The Modern Slavery Act 2015 has two main modern slavery offences:
- Slavery, servitude and forced or compulsory labour
- Human trafficking
The guidance for Competent Authorities puts a mandatory obligation on them to ensure that a police referral is done for all allegations. This referral is either to the police force where the alleged exploitation took place, to the National Human Trafficking Unit (in Scotland) or the Home Office criminal and financial investigations team (which includes seconded police officers).
The police should contact the client after an NRM referral has been made. They do not always contact solicitors so it is worth checking with the client or with the Competent Authority if a police referral has been made, if the client wishes to consider an investigation into possible offences committed against them.
The referral will be made to the police force in the area where the victim is living or where they were encountered if it is not clear where the exploitation took place, or if the exploitation took place overseas.
If a positive reasonable grounds decision is made the matter must be recorded as a crime. If a negative reasonable grounds decision is made it is up to the police as to whether they decide there are any recordable offences.
Information will be shared with the Competent Authority by the police on the nature of any investigation and the outcome so it is important to check on what has been shared and if the client is aware of what has been happening.
However victims should not be punished for non cooperation. Note the Directive 2011/36/EU at Article 11(3):
‘Member States shall take the necessary measures to ensure that assistance and support for a victim are not made conditional on the victim’s willingness to cooperate in the criminal investigation, prosecution or trial, without prejudice to Directive 2004/81/EC or similar national rules.’
The explanatory report to the Convention on Action against Human Trafficking also makes clear that cooperation with the police should not affect the length of a recovery period or support that is offered (para 168 and 175) rm.coe.int/16800d3812.
The guidance for Competent Authorities also says at p.108:
‘When considering the case you must not penalise a potential victim who is unwilling to cooperate with the police.’
If the client is unhappy with the outcome of an investigation they can make a police complaint within 12 months of the action they are complaining about.
Conclusive grounds decision
This decision is due to come 45 days after the reasonable grounds decision, although unfortunately it is common for it to take six months or longer.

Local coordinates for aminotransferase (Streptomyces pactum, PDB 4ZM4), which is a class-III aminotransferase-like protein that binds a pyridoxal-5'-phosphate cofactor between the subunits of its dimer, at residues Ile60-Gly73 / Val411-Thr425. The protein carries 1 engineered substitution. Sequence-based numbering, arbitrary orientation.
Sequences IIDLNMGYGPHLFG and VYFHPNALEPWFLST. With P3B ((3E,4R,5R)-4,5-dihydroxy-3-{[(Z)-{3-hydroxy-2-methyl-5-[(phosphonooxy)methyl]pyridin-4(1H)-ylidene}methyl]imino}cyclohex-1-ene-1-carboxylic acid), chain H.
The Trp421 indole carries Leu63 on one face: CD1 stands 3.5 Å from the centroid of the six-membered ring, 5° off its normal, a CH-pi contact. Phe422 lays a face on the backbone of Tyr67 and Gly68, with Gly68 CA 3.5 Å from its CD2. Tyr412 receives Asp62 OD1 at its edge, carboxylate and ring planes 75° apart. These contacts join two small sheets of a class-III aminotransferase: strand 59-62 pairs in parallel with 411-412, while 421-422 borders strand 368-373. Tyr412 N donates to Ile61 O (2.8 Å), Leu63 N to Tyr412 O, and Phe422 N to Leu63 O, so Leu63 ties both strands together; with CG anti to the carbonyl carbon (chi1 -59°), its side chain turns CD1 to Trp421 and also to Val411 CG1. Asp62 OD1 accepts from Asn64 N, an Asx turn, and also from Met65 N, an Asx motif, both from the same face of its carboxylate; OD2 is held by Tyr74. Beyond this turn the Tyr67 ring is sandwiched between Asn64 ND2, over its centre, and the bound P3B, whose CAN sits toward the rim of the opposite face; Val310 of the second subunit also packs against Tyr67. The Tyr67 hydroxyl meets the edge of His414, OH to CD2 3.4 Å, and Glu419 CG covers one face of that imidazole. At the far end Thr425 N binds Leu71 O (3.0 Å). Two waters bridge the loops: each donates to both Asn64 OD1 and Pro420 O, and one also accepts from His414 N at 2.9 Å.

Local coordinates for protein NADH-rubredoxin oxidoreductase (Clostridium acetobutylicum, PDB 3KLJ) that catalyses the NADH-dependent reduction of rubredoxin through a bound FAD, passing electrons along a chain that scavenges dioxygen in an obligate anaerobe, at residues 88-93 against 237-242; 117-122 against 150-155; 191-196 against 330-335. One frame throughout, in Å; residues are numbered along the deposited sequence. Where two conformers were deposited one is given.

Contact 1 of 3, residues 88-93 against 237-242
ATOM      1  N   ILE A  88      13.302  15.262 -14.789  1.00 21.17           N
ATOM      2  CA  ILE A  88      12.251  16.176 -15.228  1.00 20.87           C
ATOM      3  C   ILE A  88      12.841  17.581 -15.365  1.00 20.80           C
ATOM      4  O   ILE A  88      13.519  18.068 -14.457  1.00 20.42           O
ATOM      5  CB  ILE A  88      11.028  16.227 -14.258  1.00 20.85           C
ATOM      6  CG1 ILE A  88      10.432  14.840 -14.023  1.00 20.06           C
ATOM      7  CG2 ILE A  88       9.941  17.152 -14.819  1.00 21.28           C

The decision to be made is whether, on the balance of probabilities, the victim of trafficking is a victim of trafficking.
The burden of proof is more stringent than the reasonable grounds decision, and more also than that applied to other human rights decisions including in relation to an asylum claim. This means that more evidence may often be required before a decision can be made. However, this is not and should not be a default position. If a lot of information was given at the reasonable grounds stage and it is a clear case, it may well be that no further information is required at this stage.
Evidence to consider preparing during the reflection period includes:
- Witness statement from client (please see precedent section for a statement with some suggested questions to put to a client to draft a statement)
- Report from the support worker as to why the client is, in their view, a victim of modern slavery. They can include details of why they consider this to be the case particular with reference to experiences with other clients they have worked with, and direct observations of the behaviour and presentation of a client that the legal representative may be unaware of. For example, they will be able to give a description of how the client presented they first met her (tearful, fearful, sad, traumatized), which can have a lot of force. You will be able to consider and analyse potential weaknesses in the case: e.g. client was not actually locked into the house, just prohibited from leaving, client doesn’t take passport despite knowing where it is; client doesn’t take opportunities to leave despite them presenting themselves. It s useful to ask support workers to include reference to their personal length o experience in working with this client group/professional qualifications as well as that of the organization.
- Letter from a medical practitioner or therapeutic treatment service confirming the client has a need for psychological treatment / is in receipt of or waiting for such treatment. (Please see expert section for how ideally this evidence should also link the condition to the trafficking experience and be from someone appropriately qualified to give the opinion sought).
At the same time as the decision that a client is a victim of modern slavery, a decision should be made as to whether she is eligible for discretionary leave as a victim of modern slavery.
If you need more time to prepare or submit supporting evidence you should update the Competent Authority and get an extension of time so a decision will not be taken before your evidence is given. Usually the Competent Authority is amenable to extension requests.